Notice that this is a major reframing of stop-losses. A stop loss level is not defined by how much you're willing to lose. Rather, it's defined as that point at which the odds cease to be in your favor. The poker player will draw a new card that adds nothing to the hand and folds shortly thereafter: the updating of probabilities tells him to stop. But if you don't know the probabilities to begin with, it's hard to hold positions until the benchmarks are hit, and it's difficult to know when and where to stop playing.

Every day in the market offers us a few hands to play. To win the tournament of trading, we play many, many hands. Consistency--knowing and following the odds--distinguishes the professional gambler from the guy feverishly feeding a slot machine. Perhaps it's not so different in markets.

RELATED POST:

Handicapping Odds in Trading
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9 comments:

Brandon Wilhite said...

I wonder if it would be helpful to track these kinds of statistics all the time, but to only use them for trading when they are telling us something. For example, maybe there are certain stretches of time in the markets when small gaps give us good information, and other times when the statistics about small gaps give us no useful information. Personally I've only ever looked at statistics like these over long periods of time. I've never attempted to track how the usefulness of the statistics changes over time. Any thoughts?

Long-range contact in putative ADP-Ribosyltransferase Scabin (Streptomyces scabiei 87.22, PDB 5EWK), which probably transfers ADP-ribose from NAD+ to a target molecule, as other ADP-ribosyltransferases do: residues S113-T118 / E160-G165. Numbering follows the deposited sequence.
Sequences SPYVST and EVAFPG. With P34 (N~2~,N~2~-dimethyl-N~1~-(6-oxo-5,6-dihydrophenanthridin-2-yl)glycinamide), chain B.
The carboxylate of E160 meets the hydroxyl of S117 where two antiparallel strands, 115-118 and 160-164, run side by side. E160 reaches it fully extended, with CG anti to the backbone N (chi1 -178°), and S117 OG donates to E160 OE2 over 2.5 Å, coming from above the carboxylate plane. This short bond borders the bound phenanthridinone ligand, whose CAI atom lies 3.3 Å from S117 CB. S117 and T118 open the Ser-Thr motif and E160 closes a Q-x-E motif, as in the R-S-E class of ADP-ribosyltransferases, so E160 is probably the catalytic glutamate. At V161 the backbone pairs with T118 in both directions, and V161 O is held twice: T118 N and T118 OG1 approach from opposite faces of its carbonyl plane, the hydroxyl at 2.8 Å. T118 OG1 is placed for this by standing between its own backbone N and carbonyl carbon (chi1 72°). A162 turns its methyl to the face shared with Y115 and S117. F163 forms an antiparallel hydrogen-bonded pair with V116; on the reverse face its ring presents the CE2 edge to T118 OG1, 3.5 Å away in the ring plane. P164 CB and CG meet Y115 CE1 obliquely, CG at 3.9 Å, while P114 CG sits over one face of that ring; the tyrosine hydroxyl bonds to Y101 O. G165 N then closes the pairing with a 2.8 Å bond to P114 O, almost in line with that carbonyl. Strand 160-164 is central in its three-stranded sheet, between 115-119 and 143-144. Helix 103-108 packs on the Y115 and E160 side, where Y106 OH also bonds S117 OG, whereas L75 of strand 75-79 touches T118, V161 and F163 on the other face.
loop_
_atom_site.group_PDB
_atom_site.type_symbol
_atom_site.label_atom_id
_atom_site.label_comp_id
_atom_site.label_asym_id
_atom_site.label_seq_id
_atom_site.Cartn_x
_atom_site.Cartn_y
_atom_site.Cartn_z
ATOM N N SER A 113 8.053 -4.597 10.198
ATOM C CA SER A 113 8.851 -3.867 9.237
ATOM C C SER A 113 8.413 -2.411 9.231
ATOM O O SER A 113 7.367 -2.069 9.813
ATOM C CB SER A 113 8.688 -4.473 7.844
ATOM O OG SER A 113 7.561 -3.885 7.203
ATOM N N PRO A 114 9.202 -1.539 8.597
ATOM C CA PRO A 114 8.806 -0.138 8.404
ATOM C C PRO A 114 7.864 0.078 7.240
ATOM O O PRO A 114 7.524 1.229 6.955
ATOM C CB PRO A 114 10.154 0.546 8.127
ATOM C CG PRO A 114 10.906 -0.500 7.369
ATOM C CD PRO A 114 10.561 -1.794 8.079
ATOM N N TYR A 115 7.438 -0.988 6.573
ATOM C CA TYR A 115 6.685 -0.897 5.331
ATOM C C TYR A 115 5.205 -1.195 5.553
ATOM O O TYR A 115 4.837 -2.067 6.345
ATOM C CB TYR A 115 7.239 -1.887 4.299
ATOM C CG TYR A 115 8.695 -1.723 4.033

BW

Brett Steenbarger, Ph.D. said...

Hi Brandon,

You raise a great point. It may well be that measuring gaps and market moves in volatility units (i.e., as a function of average daily price range over a given lookback period) would be most effective over the long run. What makes a large or small gap might depend upon the volatility of the market at the time.

Brett

High Probability Trader said...

Dr. B,
You give a lot of stats on different setups in the market (ie market is down 5 days in a row or market has had 3 inside day),,what I'm getting to is, do you have these stats organized so that traders can look at them in a list, or do you plan on continuing to use random posts of stats based on whats happening the given week. It would be nice to see all of the work you've done in an organized format.(you may have already done this, so excuse me if I'm wrong, and I am aware of the search feature on your blog). Half the time I read one of your stat posts I see no strong evidence to have a bias for the given trading day, however the posts on open interests, blog traffic, and your usual stuff on trader psychology is great, also the post on hedged trades DIA/IWM was good. I haven't seen you talk much about the effect interest rates have on the performance of big vs small cap, which is something Fisher talks about in his book and I think is interesting to look at.